The paper is organized as follows. In Section 2, notations and required definitions are presented. The main theorem is then introduced in Section 3 and subsequently proved in Section 4. Finally, in Section 5, we compare our result with the one derived from spokoiny2015bootstrap , and the paper is concluded after some final remarks.

2 Preliminaries

We begin by describing notations we have used throughout the paper, and the investigated model is explained afterwards. Next, the maximum likelihood estimator of the model’s parameter is reviewed. Finally, the quantity of interest, i.e., , is expressed as a sum of a quadratic term and asymptotically negligible remainders.

2.1 Notation

Given two integers and , the expression denotes the set

. For a vector

, the -th component is denoted , while for a matrix , denotes the element in the -th row and -th column. We use to denote a square diagonal matrix whose nonzero entries are the elements from the vector . An all-one and all-zero column vectors are denoted and , respectively.

For a matrix , and

indicate the maximum and minimum eigenvalues of

, respectively. Moreover, the spectral norm of , defined as , is denoted by . For the -norm of a vector , we use the notation .

For a function of a vector , the notation stands for the first derivative with respect to component as


and similarly , and denote the second, and third derivative with respect to the components , , and , respectively. Moreover, and denote the gradient and Hessian matrix of the function , respectively.

For a random vector

and a probability distribution

, the expression indicates that the distribution function of at any continuity point converges to the distribution function corresponding to (see convergence in distribution billingsley2013convergence ).

2.2 Model Definition

Consider i.i.d. random variables distributed by where , and we set off to estimate its pmf using a maximum likelihood estimator. The pmf of can be parametrized with a vector where , i.e.,


where we define


Throughout the paper, we denote the true value of the parameter vector by .

To prevent undefined behavior of some quantities, like the Fisher information matrix, we make the following assumption.

Assumption 1.

All elements of the alphabet have nonzero probability, i.e., , where we define .

Before continuing, let us define for simplicity the function


Then, the Fisher information matrix about the true parameter contained in is defined as


where the second equality holds under certain conditions (Lehmann1998, , Lem. 5.3), which here we assume them to hold. In our model, each element of the matrix may be characterized using the definition in (3) as follows,


Given that is a function of every component of as defined in (5) while all the other components are independent of each other, we obtain


All the entries of are finite as long as Assumption 1 holds true. Additionally, we may obtain the inverse of using the Sherman–Morrison–Woodbury formula (Horn2013, , Sec. 0.7.4):


2.3 ML Estimation

Given the i.i.d. samples , consider the log-likelihood function


where we use (6). Let us denote the solution to the ML-estimation as (assuming it exists), i.e.,


Hereafter and to simplify notation we use and to indicate and , respectively.

It is well-known that under some regulatory conditions with probability one (see e.g., Hajek1970 ; Hajek1972 ; LeCam1986 ). To analyze the convergence behavior, we may define


The following lemma provides a bound on the probability of having a large difference between the estimate and the true value of the parameter. We may see that the tail probability of decreases exponentially fast with .

Lemma 1.

The following bound holds for the -norm of :


See A. ∎

Two other quantities of interest are the standardized score


and the empirical information matrix


There exist situations for finite in which any samples from a specific has not been observed. According to our model (4), this yields to be singular. In order to avoid such deficiencies we make the following assumption to guarantee observing all members of .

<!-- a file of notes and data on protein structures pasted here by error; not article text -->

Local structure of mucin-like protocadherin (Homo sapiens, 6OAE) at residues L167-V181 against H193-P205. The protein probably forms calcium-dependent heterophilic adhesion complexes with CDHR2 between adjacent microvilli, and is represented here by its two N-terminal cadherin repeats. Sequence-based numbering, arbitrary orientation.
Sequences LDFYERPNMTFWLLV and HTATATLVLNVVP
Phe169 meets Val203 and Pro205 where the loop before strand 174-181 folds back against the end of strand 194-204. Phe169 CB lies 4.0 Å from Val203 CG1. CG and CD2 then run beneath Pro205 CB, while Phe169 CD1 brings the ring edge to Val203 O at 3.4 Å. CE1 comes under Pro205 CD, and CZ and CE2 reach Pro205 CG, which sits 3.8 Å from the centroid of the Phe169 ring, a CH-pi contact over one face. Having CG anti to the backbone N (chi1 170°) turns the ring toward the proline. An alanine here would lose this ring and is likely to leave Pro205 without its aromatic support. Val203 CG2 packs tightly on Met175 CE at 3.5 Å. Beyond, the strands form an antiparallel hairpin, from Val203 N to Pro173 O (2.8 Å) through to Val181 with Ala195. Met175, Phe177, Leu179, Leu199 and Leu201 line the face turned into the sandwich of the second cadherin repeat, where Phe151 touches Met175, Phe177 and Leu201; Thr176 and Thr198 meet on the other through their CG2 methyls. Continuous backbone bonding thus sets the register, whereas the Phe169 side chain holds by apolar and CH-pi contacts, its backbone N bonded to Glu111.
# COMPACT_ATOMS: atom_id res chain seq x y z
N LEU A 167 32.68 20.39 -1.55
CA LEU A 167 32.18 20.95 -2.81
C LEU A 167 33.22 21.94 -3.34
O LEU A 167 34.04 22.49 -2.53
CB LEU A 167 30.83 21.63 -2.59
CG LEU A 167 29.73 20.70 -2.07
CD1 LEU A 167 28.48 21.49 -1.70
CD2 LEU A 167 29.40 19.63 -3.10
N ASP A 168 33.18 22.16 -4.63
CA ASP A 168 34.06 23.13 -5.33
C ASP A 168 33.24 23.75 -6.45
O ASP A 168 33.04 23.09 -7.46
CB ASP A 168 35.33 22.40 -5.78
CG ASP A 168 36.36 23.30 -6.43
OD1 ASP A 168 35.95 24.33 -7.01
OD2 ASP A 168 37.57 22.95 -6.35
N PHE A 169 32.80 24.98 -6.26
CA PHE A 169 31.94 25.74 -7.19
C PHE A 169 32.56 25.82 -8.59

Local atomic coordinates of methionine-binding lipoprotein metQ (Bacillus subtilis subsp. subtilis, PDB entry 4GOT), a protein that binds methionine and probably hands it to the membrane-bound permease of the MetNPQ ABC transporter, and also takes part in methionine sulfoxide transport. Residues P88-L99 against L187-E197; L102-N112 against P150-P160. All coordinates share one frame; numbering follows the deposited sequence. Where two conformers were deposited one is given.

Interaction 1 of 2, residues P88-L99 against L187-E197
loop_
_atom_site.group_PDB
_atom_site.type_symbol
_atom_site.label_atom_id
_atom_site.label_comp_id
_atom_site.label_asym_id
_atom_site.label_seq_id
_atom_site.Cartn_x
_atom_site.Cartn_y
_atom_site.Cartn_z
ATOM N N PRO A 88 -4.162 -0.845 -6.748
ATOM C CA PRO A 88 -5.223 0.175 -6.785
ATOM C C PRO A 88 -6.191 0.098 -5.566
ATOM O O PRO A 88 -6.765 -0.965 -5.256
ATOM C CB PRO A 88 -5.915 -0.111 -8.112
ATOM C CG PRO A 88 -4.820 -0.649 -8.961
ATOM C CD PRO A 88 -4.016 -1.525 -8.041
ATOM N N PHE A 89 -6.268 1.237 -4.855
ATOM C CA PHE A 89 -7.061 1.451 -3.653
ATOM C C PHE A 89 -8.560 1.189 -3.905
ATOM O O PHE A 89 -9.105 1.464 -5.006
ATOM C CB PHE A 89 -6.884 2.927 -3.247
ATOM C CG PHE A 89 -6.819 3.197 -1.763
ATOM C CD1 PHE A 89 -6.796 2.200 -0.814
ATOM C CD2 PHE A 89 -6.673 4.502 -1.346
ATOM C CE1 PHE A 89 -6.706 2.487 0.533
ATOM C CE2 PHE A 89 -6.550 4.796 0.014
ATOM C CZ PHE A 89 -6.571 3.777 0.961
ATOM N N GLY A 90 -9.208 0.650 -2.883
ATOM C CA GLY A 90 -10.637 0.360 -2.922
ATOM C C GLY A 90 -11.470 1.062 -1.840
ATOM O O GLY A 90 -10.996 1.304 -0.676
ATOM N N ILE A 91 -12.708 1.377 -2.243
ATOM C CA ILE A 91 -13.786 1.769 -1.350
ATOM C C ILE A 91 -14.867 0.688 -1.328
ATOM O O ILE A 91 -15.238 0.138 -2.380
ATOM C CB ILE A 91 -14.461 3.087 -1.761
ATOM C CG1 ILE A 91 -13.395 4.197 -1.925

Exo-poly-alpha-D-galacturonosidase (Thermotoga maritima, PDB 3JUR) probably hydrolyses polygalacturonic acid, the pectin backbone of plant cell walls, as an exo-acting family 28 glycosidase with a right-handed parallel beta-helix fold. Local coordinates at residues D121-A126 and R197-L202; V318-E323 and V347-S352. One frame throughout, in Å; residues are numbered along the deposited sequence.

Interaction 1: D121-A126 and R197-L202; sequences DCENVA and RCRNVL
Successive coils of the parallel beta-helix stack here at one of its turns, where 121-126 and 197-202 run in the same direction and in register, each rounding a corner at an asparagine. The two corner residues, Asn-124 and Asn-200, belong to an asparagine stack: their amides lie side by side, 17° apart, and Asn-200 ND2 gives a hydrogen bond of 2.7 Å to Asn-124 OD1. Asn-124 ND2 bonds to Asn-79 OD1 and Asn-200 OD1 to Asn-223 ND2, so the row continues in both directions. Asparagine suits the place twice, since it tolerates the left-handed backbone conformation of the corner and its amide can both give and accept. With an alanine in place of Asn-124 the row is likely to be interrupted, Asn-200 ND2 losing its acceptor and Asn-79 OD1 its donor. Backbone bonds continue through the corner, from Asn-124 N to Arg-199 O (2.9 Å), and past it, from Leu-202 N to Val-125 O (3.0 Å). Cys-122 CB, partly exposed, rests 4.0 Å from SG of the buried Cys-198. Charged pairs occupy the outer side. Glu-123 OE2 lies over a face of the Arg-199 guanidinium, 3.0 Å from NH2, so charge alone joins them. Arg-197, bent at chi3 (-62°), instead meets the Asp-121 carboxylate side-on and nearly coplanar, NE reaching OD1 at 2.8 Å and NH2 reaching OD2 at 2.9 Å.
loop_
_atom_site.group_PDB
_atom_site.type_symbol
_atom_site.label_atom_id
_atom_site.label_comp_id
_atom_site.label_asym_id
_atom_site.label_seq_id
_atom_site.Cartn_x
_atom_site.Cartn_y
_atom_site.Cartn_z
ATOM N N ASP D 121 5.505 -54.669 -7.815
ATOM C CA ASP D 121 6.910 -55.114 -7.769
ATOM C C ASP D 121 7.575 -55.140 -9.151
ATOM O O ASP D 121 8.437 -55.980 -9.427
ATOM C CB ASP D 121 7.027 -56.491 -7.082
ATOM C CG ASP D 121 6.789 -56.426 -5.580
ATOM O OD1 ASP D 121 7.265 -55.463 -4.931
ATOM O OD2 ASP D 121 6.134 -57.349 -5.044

Assumption 2.

is sufficiently large such that is non-singular and the inverse exists.

In the following by using these quantities, the LLR  (1) may be expressed as a quadratic form with remainders, as long as Assumption 2 holds. This is the main step toward extracting the part from which behaves asymptotically as a random variable.

Lemma 2.

If Assumption 2 holds true, there exist and such that the Neyman–Pearson criterion may be formulated as


where , for ,


and is on the line connecting and .


The derivations in this lemma are similar to the ones found in (billingsley1961statistical, , Ch. 2) for the case of a first order Markov process; in this work, the samples come from an i.i.d. process. The proof is deferred to B. ∎

Lemma 2 shows that, as , the behavior of the LLR is dominated by the first term on the r.h.s. of (17), i.e., . In the next subsection, we see that this term behaves as a random variable with a distribution.

2.4 Asymptotic Behavior of

The asymptotic behavior of the ML estimate and the LLR has been extensively studied (see e.g., Owen2001book ; Owen1988empirical ; billingsley1961statistical ). We briefly review these results in the following.

We may see in the definition of in (15) that every summand is a zero-mean random vector; this follows from the fact that


for . Also, for any , the covariance matrix of is equal to the Fisher information matrix, i.e.,


where the first equality holds because the samples are i.i.d. and the summands are zero-mean, while the second equality is due to (7

). Consequently, invoking the classical central limit theorem (CLT) 

(lehmann2004elements, , Th. 2.4.1) for i.i.d. samples,


Also, by the weak law of large numbers and (

7), asymptotically converges in probability to –the Fisher information matrix about the true parameter . Then, it can be shown that (see Wilks1938 ; Owen2001book ; Owen1988empirical ):


since , i.e., the distribution with degrees of freedom, and ; this is known as Wilks’ theorem.

For finite values of , is not necessarily distributed as a random variable. In the next section, we show a non-asymptotic bound on the difference between the cdf of and a random variable, where is the number of free parameters in our model.

3 Main Results

In this section, we present an explicit bound for the cdf of for any value of . Let us define


Then, using Lemma 2, we may write


As in the asymptotic case, for large222We need to be large enough so that Assumption 2 holds true. but finite , the behavior of the argument of (25) is dominated by the first quadratic term, where is close to the Fisher information matrix . Moreover, the effect of the remaining two terms in the argument of (25) is accounted as a change in the threshold ; thus, loosely the becomes